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DOOM * STONER * SLUDGE * DRONE * PSYCHEDELIC ~ HOME OF THE DOOM METAL ALLIANCE REVIEWS AND INTERVIEWS FROM THE UNDERGROUND

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  • 11/05/13--10:37: The Red Coil – "Lam" ...
  • When it comes to “Coil” and Italian bands, this is the “Coil” I prefer, the Red one, not the Lacuna one!Apart from silly jokes, here I am with The Red Coil, a band that Doommantia appreciated right since their first utters, not long after the band had made their debut into the heavy-stoner metal scene with their short but juicy demo EP “Slough Off” (2009). [You can find the review and an interview by Dr. Doom HERE and HERE.


    The Red Coil, from Milano, are Marco Marinoni on vox, Daniele Parini and Luca Colombo on guitars, Toni Viceconti on bass and Antonio “Bull” Carluccio on drums.  Back in time The Red Coil bunch was one of the cool unsigned bands populating the fertile Italian heavy underground panorama. The band’s name has some Oriental mystic implications (the idea of Kundalini, the dormant potential force residing in the human organism and represented by a sleepy serpent). However The Red Coil made their way into the scene thanks to their solid, raw and crunchy, alcoholic, southern sludge-stoner metal style encompassing Down, early Black Label Society, Kyuss, Crowbar, Pantera, Orange Goblin, late Corrosion of Conformity, etc., and classic southern bands like Lynyrd Skynyrd, ZZ Top. During 2011 they came back to studio for recording Lam, their debut full-length album. They took it easy for forging the sounds right as they wanted. Lam saw the light during late 2012 while the band inked a contract with the Italian label Buil2Kill Records /Nadir Promotion.

    Well, apparently the sleepy Kundalini serpent has waken up again to party, as Lam is over 45 minutes of energetic, testosterone-drenched tunes where vitamins are provided by beer and whiskey! The Red Coil guys broadly stayed faithful to their style briefly outlined above but shaped it around a somewhat heavier sound by much live experience on stage all around Italy in these last years. But another thing that the band didn’t change is its sort of dual face: heavy tunes coupled with mystic feelings, starting right with the cover art and the title of the new album. The term Lam is referred to the chakra where the Kundalini serpent/body energy resides. As explained in a recent interview on the Italian Noize webzine, The Red Coil’s lyrics combine elements of Oriental mysticism and thoughts about personal experiences, everyday defeats, dependance, more or less toxic ways of escaping life’s hardness, inspiration from reading, travels and meeting with other cultures, and so on. So let’s put it like this: with The Red Coil and Lam it will be like being a bit high and get involved into one of those free phylosophical conversations about life that sometimes a bit of alcohol encourages!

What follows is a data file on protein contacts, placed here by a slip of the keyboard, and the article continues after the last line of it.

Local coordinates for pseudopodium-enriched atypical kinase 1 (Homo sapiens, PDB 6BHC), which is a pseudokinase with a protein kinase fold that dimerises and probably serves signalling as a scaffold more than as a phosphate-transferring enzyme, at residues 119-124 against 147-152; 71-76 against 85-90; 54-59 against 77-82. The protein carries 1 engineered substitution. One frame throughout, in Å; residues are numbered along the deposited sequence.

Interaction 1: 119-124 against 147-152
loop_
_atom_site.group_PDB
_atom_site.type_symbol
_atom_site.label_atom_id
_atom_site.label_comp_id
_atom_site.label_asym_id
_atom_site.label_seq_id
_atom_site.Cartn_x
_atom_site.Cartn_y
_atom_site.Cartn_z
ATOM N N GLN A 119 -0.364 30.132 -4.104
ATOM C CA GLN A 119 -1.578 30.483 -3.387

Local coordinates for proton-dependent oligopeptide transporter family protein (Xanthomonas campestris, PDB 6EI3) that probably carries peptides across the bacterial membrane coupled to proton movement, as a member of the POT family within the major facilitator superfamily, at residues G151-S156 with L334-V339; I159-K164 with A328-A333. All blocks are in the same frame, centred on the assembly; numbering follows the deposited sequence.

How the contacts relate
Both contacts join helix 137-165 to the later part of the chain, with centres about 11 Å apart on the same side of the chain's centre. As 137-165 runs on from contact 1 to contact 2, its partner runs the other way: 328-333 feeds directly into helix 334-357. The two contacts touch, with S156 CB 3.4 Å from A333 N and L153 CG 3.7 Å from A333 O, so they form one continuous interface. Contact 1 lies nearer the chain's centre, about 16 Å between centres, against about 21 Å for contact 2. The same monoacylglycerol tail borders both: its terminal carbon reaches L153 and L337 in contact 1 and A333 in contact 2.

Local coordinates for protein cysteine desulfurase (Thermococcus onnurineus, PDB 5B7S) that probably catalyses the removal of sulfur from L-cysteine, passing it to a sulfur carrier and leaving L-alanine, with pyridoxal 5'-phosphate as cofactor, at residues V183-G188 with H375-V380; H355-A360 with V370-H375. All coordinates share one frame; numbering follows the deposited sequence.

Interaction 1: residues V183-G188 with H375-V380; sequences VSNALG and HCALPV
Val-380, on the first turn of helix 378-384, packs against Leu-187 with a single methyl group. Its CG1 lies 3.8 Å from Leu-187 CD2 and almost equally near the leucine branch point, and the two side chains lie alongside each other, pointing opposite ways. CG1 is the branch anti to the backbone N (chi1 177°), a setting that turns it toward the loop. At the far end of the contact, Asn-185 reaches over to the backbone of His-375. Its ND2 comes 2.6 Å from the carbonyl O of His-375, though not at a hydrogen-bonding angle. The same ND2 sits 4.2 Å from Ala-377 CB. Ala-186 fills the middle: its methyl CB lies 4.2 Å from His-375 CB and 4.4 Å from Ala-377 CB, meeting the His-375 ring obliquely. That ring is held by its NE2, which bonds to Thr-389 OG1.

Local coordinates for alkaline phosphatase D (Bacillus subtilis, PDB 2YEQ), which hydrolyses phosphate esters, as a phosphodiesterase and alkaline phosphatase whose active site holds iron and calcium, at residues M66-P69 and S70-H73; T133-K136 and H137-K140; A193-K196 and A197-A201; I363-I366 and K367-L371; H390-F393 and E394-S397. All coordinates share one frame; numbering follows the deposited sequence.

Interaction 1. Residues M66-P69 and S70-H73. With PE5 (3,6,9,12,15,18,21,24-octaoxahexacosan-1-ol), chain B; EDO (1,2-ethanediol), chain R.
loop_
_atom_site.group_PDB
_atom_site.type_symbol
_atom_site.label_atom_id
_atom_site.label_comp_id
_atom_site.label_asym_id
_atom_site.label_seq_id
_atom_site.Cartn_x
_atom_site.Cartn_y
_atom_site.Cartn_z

In Lam you’ll find 10 tracks sweating out juicy and aggressive heaviness lead by full-fat heavy riffs and rough vocals that will urge you, minimum, to grab a can of a good one. Mahakala, the short atmospheric intro lead by the chanting of Tibetan monks, is tricky and might hint to some psychedelic jamming to follow.  But one minute of contemplation or meditation is enough for plunging into the real album, the one made of charges of abrasive riffing, hooking refrains lead by Marco Marinoni’s roaring vocals and tight drumming and Bull’s tight drumming. Tracks may be as short as 3 minutes and a half, like the compact The Ones That Fall from Grace and Barrio Alto, or ballads lasting between 5 and over 6 minutes where the band’s style becomes more narrative. The pace varies between mid-tempo dynamics and periodical slowing down to almost doomy, and occasionally grungy, moods recalling the meditative moments in Down and Alice in Chains more than Black Sabbath. For example, listen to the passionate, dark Mississippian density of Eastern Smell of Smoke.